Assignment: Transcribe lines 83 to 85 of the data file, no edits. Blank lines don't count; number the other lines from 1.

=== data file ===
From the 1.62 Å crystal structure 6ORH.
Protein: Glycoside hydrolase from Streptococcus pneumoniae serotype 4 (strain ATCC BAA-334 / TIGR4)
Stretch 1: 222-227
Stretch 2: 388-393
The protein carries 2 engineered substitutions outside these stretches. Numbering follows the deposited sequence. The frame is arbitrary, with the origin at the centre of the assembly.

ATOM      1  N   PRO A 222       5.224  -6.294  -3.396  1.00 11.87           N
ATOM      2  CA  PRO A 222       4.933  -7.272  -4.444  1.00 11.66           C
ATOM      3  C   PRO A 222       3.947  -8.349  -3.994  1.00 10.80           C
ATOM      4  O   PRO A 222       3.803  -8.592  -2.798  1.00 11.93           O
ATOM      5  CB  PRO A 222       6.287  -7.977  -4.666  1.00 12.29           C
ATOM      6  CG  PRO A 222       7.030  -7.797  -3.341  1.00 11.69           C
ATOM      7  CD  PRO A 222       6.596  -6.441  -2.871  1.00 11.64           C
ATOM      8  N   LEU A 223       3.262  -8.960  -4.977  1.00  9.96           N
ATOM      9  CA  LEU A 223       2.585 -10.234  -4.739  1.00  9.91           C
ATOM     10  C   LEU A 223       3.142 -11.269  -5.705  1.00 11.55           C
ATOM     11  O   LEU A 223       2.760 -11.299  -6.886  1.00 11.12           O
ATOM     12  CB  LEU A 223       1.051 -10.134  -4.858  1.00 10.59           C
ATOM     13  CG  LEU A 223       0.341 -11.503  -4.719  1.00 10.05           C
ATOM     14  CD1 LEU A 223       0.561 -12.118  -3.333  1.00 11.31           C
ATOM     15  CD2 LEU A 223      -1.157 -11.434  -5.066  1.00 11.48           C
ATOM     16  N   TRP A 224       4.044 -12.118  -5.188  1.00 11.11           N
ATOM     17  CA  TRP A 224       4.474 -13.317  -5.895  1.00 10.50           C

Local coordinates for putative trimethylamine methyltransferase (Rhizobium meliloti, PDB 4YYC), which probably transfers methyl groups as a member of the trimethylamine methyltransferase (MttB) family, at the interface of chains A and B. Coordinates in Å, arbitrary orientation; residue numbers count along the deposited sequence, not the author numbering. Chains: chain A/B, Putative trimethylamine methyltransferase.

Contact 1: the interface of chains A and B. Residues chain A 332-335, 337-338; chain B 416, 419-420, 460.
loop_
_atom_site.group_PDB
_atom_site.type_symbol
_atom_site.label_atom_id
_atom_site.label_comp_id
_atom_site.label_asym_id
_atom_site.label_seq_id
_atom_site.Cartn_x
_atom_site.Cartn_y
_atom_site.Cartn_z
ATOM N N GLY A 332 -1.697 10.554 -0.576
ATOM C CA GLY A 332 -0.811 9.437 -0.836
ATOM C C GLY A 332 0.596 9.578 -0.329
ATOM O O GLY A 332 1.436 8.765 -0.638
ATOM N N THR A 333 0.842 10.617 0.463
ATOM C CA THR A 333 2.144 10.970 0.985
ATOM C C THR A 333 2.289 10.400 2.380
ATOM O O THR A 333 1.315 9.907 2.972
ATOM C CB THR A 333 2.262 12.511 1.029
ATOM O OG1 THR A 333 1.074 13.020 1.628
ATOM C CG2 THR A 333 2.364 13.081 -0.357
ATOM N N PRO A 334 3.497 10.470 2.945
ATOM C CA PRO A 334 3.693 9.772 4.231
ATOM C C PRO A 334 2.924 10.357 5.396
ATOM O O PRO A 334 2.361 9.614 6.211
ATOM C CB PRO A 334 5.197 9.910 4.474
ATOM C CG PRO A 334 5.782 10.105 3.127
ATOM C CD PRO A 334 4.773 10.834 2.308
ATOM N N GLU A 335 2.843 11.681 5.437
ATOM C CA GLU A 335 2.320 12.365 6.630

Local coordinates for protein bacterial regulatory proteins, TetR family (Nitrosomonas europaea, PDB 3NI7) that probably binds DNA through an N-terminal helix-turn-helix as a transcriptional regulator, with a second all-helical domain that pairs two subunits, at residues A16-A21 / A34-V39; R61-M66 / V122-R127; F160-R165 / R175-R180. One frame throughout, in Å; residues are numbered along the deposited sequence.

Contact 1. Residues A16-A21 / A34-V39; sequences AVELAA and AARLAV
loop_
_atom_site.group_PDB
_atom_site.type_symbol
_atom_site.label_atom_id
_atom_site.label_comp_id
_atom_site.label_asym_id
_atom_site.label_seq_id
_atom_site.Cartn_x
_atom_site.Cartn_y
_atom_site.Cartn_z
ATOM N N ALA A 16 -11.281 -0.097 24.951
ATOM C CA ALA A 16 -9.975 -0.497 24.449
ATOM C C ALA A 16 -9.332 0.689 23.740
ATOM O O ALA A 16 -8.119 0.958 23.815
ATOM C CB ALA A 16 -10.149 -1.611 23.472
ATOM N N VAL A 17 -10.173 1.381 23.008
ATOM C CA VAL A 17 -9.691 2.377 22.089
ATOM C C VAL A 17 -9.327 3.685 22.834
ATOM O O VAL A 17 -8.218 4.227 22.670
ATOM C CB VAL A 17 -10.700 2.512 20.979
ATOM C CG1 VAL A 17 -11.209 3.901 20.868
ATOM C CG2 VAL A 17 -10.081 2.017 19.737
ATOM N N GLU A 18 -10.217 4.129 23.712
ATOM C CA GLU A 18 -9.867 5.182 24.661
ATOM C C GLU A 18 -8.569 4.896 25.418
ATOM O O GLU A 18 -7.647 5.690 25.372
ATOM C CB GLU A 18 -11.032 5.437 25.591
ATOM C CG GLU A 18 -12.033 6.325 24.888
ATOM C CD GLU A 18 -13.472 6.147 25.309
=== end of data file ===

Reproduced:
ATOM C CB GLU A 18 -11.032 5.437 25.591
ATOM C CG GLU A 18 -12.033 6.325 24.888
ATOM C CD GLU A 18 -13.472 6.147 25.309